Pasture and Forage Minute: Avoiding Tetany, Nitrate Issues, Calculating Pasture Rental Rates
Winter Hay Worries
Grass tetany and nitrate poisoning are issues that we typically associate with animals grazing. However, both issues can be a problem in winter when animal diets are limited by what they are fed. Is your herd safe from possible hay worries?
Tetany occurs when an animal’s diet doesn’t have enough magnesium to meet nutritional needs. Complications with milk production and increased magnesium demand can make this imbalance even worse during lactation.
Grass, alfalfa and cereal grains harvested for hay can all be low in magnesium. Getting a hay test with mineral analysis can easily show if this is an issue we need to worry about. If tests come back showing less than 0.15% magnesium, the hay is deficient. Other mineral interactions that can worsen tetany are low calcium (<0.40%) and high in potassium (>2.5%).
If your test comes back with issues, consider switching over to a high calcium and magnesium mineral. Most options use magnesium oxide, which is bitter tasting and can reduce animal consumption. Consider mixing with a protein or energy supplement or mixing with distillers grain or soybean meal to improve consumption if it’s not at target levels (for a 10-13% magnesium mix, this is 4 oz per head).
Another concern to keep an eye on is nitrates. Forages high in nitrate that were harvested for hay will not see a significant reduction in nitrate levels after curing. Any hay that we suspect being high in nitrate should be tested and if high, fed as a reduced portion of the diet to prevent an issue with toxicity.
Tetany and nitrates in the winter aren’t problems that often jump right to a producer’s mind, but they can be a serious issue, especially when an animal’s diet is limited to what they are fed. Properly testing hay and adjusting mineral and diets to minimize risk can keep your winter hay worries at bay.
Pasture Leasing Rates
Pasture rental rates are predicted to increase by 3.5% in 2023, pegging the third consecutive year of significant rental increases. Establishing fair pasture rates can be a challenge. The most popular method is using “current market rates” based on average county rental rates for each county or region of the state. The USDA National Agricultural Statistics Service provides annual average county pasture values each August. In 2022, Nebraska regional rates ranged from $14 in northwest to $40 in south-central to $89 in the northeast.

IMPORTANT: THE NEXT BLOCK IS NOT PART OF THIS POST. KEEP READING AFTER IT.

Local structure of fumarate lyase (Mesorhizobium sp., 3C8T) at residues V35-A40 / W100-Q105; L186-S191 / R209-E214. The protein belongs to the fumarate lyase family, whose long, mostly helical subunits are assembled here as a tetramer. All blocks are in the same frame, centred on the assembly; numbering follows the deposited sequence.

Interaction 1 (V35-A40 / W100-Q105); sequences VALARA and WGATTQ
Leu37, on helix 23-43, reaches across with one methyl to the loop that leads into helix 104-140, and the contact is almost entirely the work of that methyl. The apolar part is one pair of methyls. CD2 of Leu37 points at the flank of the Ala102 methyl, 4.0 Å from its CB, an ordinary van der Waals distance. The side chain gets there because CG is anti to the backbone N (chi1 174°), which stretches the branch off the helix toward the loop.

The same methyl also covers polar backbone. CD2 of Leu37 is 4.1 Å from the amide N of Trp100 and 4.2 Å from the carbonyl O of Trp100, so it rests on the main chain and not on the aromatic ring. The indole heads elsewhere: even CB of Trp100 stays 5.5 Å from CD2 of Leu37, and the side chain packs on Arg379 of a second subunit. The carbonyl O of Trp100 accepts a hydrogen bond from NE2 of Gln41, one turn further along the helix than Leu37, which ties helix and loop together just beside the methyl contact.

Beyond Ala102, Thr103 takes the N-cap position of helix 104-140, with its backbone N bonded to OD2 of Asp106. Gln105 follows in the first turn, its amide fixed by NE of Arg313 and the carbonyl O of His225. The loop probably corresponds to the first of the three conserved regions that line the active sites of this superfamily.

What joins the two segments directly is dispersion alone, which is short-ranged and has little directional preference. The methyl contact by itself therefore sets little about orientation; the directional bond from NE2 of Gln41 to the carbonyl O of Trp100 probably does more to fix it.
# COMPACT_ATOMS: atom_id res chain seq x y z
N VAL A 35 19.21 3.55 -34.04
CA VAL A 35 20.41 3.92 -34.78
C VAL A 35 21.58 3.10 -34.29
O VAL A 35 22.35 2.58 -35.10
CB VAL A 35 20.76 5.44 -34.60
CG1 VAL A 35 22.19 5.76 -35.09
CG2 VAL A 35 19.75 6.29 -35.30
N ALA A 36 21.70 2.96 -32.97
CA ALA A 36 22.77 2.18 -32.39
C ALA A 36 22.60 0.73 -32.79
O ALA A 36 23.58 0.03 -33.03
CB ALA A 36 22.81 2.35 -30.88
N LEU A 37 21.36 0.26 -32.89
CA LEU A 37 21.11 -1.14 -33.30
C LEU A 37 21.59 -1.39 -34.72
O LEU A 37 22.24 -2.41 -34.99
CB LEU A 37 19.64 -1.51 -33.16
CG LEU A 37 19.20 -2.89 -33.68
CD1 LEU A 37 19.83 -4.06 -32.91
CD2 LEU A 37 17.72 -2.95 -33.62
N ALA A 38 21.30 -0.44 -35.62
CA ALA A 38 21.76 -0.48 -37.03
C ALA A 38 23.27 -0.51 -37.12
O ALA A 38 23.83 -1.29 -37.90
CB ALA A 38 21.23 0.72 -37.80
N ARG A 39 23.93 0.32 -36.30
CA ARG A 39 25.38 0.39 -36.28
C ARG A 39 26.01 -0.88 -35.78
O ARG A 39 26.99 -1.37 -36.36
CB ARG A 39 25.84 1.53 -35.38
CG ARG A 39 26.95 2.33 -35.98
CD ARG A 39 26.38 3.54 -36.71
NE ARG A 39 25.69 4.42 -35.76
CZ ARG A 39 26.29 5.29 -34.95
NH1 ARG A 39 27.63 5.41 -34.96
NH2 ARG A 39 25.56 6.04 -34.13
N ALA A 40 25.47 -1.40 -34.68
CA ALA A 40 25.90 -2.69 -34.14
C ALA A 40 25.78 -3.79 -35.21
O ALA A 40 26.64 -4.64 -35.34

The UNL Center for Agricultural Profitability (CAP) also provides updated pasture rental values in the Nebraska Farm Real Estate Market Survey. Values are provided as cash rental rates along with cow-calf pairs and stocker rates. For current rates, visit the Nebraska Farm Real Estate website.
Those in severe drought-impacted regions might consider pricing leases based on grazing animal unit months (AUM’s) or rent per head per month of grazing, rather than flat rates per acre or cow-calf pair. A clause might be added to cover livestock water in case water sources go dry. Typically, pasture weed control is a landlord expense, but if the pasture was overgrazed due to drought, weed control costs might be shared between landowners and tenants.
Finally, stocker or feeder cattle producers might consider a rent per pound of gain method. For example, the tenant might pay 50 to 60 cents to the pasture owner for each animal pound gained during the pasture grazing.
More educational resources such as the new Nebraska Extension Budget sheets are available online at CAP, CropWatch or UNL Beef.
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